What I would like to know is: Why do storms follow tornadoes around where ever they go? People say that the storms that follow the tornadoes make it worse. I am busting to know.Thank you for answering my question!

The Train

The Editors's picture

Hi, Tash: Tornadoes result from a number of factors combining, but often they are part of weather systems traveling along a pressure ridge, or border between (usually) air masses of different temperatures (and thus pressure). Think of it as a big storm train sliding along that ridge (which itself is usually moving as one line west to east), with some of the cars being tornadoes, some being big thunderstorms, some being just rain, some being just wind, and so on. So what sometimes happens is that there are “cars” traveling behind the tornado that themselves carry big storms. Thanks for asking!


question-- do tornadoes stay active in the rain?

tornadoes and rain

The Editors's picture

Tornadoes may form in thunderstorms with rain, although they may not be in the rainy section of the storm cloud. However, there are what is called High Precipitation (HP) supercells that may form “rain-wrapped” tornadoes. These tornadoes are cloaked by sheets of rain, making them hard to detect.

I have been dwelling on the

I have been dwelling on the fluid dynamics of tornados and how they form.
I am confused on one point. Is hail formed on the upper surface of the cone as the cell spreads and falls in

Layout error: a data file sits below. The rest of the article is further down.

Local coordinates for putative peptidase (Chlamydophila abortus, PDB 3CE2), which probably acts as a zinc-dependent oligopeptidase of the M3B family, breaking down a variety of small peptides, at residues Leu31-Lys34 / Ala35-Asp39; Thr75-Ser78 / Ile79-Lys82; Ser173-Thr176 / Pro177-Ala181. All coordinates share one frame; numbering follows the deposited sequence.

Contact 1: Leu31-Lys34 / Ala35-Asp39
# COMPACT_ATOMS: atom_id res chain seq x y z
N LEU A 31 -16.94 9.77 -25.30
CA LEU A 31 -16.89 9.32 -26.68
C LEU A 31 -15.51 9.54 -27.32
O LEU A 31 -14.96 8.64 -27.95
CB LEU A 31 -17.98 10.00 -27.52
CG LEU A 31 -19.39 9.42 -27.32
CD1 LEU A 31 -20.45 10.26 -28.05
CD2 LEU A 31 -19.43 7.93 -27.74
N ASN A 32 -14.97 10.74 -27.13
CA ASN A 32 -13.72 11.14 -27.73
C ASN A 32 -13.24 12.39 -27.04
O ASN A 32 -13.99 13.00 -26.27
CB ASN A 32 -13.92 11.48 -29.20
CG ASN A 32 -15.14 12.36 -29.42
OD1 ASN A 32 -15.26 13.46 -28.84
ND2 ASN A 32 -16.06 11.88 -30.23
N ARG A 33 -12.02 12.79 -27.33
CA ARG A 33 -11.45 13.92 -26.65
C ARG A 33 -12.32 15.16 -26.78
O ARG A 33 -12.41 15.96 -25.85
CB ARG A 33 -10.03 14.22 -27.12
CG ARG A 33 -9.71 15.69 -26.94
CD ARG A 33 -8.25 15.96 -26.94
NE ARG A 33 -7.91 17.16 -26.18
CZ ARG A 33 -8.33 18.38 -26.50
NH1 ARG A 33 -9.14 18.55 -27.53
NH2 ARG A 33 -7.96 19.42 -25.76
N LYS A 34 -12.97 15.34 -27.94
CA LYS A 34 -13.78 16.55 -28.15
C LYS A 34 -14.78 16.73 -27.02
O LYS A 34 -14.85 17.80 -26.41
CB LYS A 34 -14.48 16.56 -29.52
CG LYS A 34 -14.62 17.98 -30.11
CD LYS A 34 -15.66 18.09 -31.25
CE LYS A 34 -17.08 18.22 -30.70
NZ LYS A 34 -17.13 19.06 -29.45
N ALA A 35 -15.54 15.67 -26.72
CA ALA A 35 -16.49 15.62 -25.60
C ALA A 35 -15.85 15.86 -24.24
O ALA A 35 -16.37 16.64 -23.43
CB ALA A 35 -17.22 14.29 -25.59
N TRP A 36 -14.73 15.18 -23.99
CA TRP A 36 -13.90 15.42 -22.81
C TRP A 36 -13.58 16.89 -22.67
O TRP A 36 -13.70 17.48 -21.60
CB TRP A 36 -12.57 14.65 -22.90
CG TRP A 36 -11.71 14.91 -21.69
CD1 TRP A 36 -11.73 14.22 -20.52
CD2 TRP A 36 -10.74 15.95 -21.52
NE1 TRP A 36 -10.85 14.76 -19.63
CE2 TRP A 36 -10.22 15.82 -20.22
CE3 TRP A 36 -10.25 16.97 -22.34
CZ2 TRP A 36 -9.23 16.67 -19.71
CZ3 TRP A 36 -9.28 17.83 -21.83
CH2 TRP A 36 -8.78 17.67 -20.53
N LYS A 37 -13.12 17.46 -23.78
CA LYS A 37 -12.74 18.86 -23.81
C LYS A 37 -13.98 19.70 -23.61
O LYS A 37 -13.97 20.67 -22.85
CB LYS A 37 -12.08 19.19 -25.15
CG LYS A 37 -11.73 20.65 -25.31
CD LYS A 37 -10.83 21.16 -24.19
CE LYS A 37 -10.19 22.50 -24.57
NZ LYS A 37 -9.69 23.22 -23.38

or is it formed in the cell itself as a byproduct of the cell vortex
If it is the funnel surface that would imply an incredible level of surface tension. I find the relationship between surface tension and weather formation very fascinating. Has research in this area been done and
if so is it available in laymen's terms.

Hail can form in a

The Editors's picture

Hail can form in a thunderstorm without tornadoes, if there is a strong updraft and a few other criteria. Sometimes both a tornado and hail will occur in the same cell.
For information, you might be interested in:
(at above, watch an animation that shows where hail develops and falls in relation to a tornado)
About hail:
About tornado formation:
About supercells and tornado/hail formation:

Hope this helps!

While many like to joke that

While many like to joke that "mobile homes attract tornadoes," there is no meteorological or scientific basis to thinking that that theory. In fact, the explanation for the reports of damage to manufactured homes from tornadoes is quite simple: manufactured housing is largely found in rural and suburban areas where tornadoes are most likely to occur.

As to hurricanes, valuable lessons were learned from the devastation of Hurricane Andrew in 1992, which destroyed or damaged thousands of site-built and manufactured homes. Now, in areas prone to hurricane-force winds, the standards for manufactured homes are equivalent to or more stringent than the current regional and national building codes for site-built homes in these high wind zones.

As one who was born and

As one who was born and raised in Oklahoma, I've lived through many tornado warnings. One thing I observed about tornadoes is that most of the time they came around or just after sunset. I learned that this has to do with the "dry line" that moves east during the day. Can you explain this phenomenon?